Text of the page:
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Today's Stichomancy for David Boreanaz

The first excerpt represents the past or something you must release, and is drawn from Out of Time's Abyss by Edgar Rice Burroughs:

not far away; but the speed of the enormous creature behind him was something to marvel at, yet Tippet was in a fair way to make his sanctuary when his foot caught in a tangle of roots and down he went, his rifle flying from his hand and falling several yards away. Instantly Bradley's piece was at his shoulder, there was a sharp report answered by a roar of mingled rage and pain from the carnivore. Tippet attempted to scramble to his feet.

"Lie still!" shouted Bradley. "Can't waste ammunition."

The bear halted in its tracks, wheeled toward Bradley and then back again toward Tippet. Again the former's rifle spit angrily, and the bear turned again in his direction. Bradley shouted


Out of Time's Abyss
The second excerpt represents the present or the deciding factor of the moment, and is drawn from Fairy Tales by Hans Christian Andersen:

doubt: she is sorrowing for me, as she did for little Kay. But I will soon come home, and then I will bring Kay with me. It is of no use asking the flowers; they only know their own old rhymes, and can tell me nothing." And she tucked up her frock, to enable her to run quicker; but the Narcissus gave her a knock on the leg, just as she was going to jump over it. So she stood still, looked at the long yellow flower, and asked, "You perhaps know something?" and she bent down to the Narcissus. And what did it say?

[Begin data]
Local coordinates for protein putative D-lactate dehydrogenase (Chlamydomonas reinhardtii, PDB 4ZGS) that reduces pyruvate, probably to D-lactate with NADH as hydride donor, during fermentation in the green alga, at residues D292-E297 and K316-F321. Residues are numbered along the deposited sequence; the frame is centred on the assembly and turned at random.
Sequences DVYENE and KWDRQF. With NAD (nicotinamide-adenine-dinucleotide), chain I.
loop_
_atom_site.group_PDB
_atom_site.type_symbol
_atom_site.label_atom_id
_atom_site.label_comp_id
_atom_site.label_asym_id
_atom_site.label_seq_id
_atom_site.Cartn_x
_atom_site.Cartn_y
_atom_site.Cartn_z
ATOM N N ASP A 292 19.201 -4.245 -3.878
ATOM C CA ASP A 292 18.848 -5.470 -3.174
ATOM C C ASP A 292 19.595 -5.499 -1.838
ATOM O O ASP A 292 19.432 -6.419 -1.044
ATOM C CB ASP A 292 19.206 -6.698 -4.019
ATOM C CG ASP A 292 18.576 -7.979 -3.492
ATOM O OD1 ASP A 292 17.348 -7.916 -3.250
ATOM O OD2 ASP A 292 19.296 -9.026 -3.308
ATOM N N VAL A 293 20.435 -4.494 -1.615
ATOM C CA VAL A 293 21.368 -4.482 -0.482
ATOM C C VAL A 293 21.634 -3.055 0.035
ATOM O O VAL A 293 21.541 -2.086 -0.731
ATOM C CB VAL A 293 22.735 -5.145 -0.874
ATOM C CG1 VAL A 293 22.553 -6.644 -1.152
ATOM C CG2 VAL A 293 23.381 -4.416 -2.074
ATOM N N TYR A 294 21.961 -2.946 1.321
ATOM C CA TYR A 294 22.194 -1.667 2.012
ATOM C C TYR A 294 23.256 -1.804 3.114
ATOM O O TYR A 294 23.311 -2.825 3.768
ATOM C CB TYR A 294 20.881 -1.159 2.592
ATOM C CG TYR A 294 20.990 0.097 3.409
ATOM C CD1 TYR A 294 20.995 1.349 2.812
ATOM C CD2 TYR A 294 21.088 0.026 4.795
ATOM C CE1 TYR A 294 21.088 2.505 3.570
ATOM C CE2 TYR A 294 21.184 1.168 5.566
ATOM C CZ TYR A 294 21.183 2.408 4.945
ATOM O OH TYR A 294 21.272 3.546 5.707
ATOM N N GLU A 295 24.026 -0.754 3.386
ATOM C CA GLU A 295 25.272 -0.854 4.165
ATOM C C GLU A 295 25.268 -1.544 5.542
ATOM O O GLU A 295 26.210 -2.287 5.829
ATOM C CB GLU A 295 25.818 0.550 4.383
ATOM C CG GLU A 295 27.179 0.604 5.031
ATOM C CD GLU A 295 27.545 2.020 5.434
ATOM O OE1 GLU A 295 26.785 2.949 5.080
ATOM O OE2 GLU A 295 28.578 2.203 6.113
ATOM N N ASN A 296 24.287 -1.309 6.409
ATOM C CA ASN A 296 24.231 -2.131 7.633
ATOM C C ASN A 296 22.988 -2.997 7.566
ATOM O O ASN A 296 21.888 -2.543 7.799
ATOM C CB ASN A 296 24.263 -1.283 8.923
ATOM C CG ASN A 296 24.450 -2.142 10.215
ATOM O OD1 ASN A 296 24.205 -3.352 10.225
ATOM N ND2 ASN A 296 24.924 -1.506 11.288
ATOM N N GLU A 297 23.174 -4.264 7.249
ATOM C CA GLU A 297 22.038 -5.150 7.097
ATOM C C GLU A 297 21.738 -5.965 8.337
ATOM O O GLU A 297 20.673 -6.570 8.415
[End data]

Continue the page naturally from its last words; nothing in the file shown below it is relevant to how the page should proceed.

"I can see myself--I can see myself I Oh, how odorous I am! Up in the little garret there stands, half-dressed, a little Dancer. She stands now on one leg, now on both; she despises the whole world; yet she lives only in imagination. She pours water out of the teapot over a piece of stuff which she holds in her


Fairy Tales
The third excerpt represents the future or something you must embrace, and is drawn from The Red Badge of Courage by Stephen Crane:

speeding forward.

The shells, which had ceased to trouble the regiment for a time, came swirling again, and ex- ploded in the grass or among the leaves of the trees. They looked to be strange war flowers bursting into fierce bloom.

The men groaned. The luster faded from their eyes. Their smudged countenances now expressed a profound dejection. They moved their stiffened bodies slowly, and watched in sul- len mood the frantic approach of the enemy. The


The Red Badge of Courage